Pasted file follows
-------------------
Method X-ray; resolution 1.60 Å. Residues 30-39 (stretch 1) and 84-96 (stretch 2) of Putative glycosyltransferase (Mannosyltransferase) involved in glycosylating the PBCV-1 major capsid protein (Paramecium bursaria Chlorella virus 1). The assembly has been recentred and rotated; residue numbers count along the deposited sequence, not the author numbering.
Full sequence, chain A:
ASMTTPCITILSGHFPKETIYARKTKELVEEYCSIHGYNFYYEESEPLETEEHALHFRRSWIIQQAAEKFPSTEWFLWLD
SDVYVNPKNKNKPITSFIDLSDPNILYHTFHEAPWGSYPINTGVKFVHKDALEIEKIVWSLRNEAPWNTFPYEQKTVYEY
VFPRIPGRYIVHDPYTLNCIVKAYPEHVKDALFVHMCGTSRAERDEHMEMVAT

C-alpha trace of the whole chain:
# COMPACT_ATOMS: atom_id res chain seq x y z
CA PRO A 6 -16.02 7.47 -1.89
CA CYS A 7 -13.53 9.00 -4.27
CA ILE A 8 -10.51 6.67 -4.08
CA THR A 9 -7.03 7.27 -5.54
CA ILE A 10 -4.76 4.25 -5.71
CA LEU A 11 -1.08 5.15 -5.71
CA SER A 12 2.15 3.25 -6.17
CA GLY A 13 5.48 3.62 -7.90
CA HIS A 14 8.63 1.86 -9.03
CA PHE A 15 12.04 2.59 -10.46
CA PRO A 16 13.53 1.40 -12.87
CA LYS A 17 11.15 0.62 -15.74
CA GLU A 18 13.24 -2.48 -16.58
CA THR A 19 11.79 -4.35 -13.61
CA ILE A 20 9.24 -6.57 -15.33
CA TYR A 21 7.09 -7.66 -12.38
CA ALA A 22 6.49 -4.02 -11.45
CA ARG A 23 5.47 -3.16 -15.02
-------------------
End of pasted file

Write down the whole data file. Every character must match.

Method X-ray; resolution 1.60 Å. Residues 30-39 (stretch 1) and 84-96 (stretch 2) of Putative glycosyltransferase (Mannosyltransferase) involved in glycosylating the PBCV-1 major capsid protein (Paramecium bursaria Chlorella virus 1). The assembly has been recentred and rotated; residue numbers count along the deposited sequence, not the author numbering.
Full sequence, chain A:
ASMTTPCITILSGHFPKETIYARKTKELVEEYCSIHGYNFYYEESEPLETEEHALHFRRSWIIQQAAEKFPSTEWFLWLD
SDVYVNPKNKNKPITSFIDLSDPNILYHTFHEAPWGSYPINTGVKFVHKDALEIEKIVWSLRNEAPWNTFPYEQKTVYEY
VFPRIPGRYIVHDPYTLNCIVKAYPEHVKDALFVHMCGTSRAERDEHMEMVAT

C-alpha trace of the whole chain:
# COMPACT_ATOMS: atom_id res chain seq x y z
CA PRO A 6 -16.02 7.47 -1.89
CA CYS A 7 -13.53 9.00 -4.27
CA ILE A 8 -10.51 6.67 -4.08
CA THR A 9 -7.03 7.27 -5.54
CA ILE A 10 -4.76 4.25 -5.71
CA LEU A 11 -1.08 5.15 -5.71
CA SER A 12 2.15 3.25 -6.17
CA GLY A 13 5.48 3.62 -7.90
CA HIS A 14 8.63 1.86 -9.03
CA PHE A 15 12.04 2.59 -10.46
CA PRO A 16 13.53 1.40 -12.87
CA LYS A 17 11.15 0.62 -15.74
CA GLU A 18 13.24 -2.48 -16.58
CA THR A 19 11.79 -4.35 -13.61
CA ILE A 20 9.24 -6.57 -15.33
CA TYR A 21 7.09 -7.66 -12.38
CA ALA A 22 6.49 -4.02 -11.45
CA ARG A 23 5.47 -3.16 -15.02